Chimps dig palm wine, new study finds

Chimps dig palm wine, new study finds
A chimpanzee holds lettuce at the zoo in Abidjan, Ivory Coast on June 12, 2014. New research on wild chimpanzees in Guinea shows that the apes can regularly consume alcohol. (SIA KAMBOUSIA KAMBOU/AFP/Getty Images)

Chimpanzees seem to enjoy a drink as much as their human relatives. A new study tracking the drinking habits of wild chimps in West Africa have found that they regularly steal a little of the alcoholic beverages made by locals.

The findings, published in the Royal Society Open Interface, may shed light on the shared evolutionary roots behind the human body's ability to metabolize ethanol.


"Ethanol consumption occurs in every modern human society that has access to fermentable raw materials," they wrote. "Hence, it has been suggested that ethanol ingestion provided an adaptive benefit to human ancestors, and by extension, perhaps also other apes."

Here's the problem though: Alcohol consumption among most primates seems to be pretty rare, and accidental when it does occur. Tree-dwelling primates usually don't eat fruit that has fallen to the ground, sticking to the fresher fare still attached to branches.

But as the ancestors of humans evolved toward a ground-dwelling lifestyle, perhaps the fruit on the ground – whether fresh or fermenting – was an easier option. Some theories also point to possible advantages of  consuming alcohol.

"The 'drunken monkey hypothesis' states that natural selection favoured those primates with an attraction to ethanol (commonly referred to as alcohol) because it was associated with proximate benefits (e.g. acting as an appetite stimulant or a cue to finding fruit, or as an unavoidable consequence of a frugivorous diet, etc.), consequently increasing caloric gains," the study authors wrote in a paper led by Kimberley Hockings of Oxford Brookes University in England.

But there isn't a whole lot of scientific evidence to prove or disprove these ideas, the scientists say, There are a number of anecdotes of wild primates consuming ethanol, but not a lot of validated ones.

So in an effort to track whether primates really do seek out alcohol, an international team of researchers watched the drinking patterns of chimpanzees in Bossou, Guinea. The residents there make a fermented drink from the sap of raffia palms by tapping the palm tree, letting the sap drip into containers, where the sugary liquid quickly ferments. The harvester comes back several hours later to collect the container, and the palm wine is consumed pretty quickly.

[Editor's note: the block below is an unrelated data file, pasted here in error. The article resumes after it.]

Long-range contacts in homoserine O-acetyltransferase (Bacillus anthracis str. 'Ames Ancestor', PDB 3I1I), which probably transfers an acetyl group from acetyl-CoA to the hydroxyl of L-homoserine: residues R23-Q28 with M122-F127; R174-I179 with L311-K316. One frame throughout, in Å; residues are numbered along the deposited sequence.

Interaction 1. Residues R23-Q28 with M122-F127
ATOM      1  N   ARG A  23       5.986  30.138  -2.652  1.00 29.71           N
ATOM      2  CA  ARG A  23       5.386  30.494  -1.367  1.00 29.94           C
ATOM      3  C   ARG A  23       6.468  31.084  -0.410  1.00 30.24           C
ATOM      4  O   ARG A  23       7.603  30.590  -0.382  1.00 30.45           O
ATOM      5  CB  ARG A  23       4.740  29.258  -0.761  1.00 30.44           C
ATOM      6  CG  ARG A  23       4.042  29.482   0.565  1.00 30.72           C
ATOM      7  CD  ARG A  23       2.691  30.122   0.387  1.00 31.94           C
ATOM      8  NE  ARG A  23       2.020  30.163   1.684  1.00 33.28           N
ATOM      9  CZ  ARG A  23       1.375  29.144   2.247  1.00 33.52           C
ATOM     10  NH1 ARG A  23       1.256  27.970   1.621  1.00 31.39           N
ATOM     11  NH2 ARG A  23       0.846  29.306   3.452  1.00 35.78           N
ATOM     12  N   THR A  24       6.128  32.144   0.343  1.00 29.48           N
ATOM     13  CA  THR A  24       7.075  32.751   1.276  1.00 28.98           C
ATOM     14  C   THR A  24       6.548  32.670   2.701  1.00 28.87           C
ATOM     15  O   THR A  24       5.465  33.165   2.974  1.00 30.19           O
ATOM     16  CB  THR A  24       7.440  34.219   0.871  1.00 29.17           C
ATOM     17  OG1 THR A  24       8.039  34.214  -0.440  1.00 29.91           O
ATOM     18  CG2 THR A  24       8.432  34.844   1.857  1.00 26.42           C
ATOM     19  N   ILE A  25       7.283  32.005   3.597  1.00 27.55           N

It turns out that in those unguarded hours, the chimpanzees like to enjoy a drink or two on the house. Over 17 years, the scientists saw 51 instances of chimps drinking the palm sap collected in these plastic containers. The apes would fold or crumple leaves, dip them into the containers and then insert them in their mouths.

And in case you were wondering, the apes did occasionally get tipsy, the scientists said.

"Some of the chimpanzees at Bossou consumed significant quantities of ethanol and displayed behavioural signs of inebriation," they wrote. "Researchers rarely collected detailed behavioural data before versus after exposure to ethanol, but some drinkers rested directly after imbibing fermented sap."

Not all of members of this particular community of chimps appeared to partake; there were 13 "regulars," while 13 others were never seen drinking the sap.  Some were heavier drinkers than others; one male accounted for 14 of the 51 events. Some might be called more social drinkers – they were happy to cluster around a container with a group, each dipping their leaf in turn. Others preferred to drink alone, keeping the container to themselves.

“These data show that ethanol does not act as a deterrent to feeding in this community of wild apes,” the authors wrote, “supporting the idea that the last common ancestor of living African apes and modern humans was not averse to ingesting foods containing ethanol.”

So chimps appear to be repeat customers – but does it mean they actually are drinking it for the alcohol? Palm sap is rich in vitamins and minerals, and the drink's massive amounts of sugar might be able to mitigate the taste of alcohol (just as an overly sweet margarita can mask the amount of tequila within).

The only way to know whether chimps are going for the alcohol? Give them a choice between virgin and "dirty" drinks.

"An experimental trial to provide chimpanzees with access to fermenting and non-fermenting palm sap is needed to test if gustation is a straightforward proximate explanation for the fermented palm sap ingestion (i.e. whether ethanol is an attractant)," they wrote.


Follow @aminawrite for more wild science news from the animal kingdom.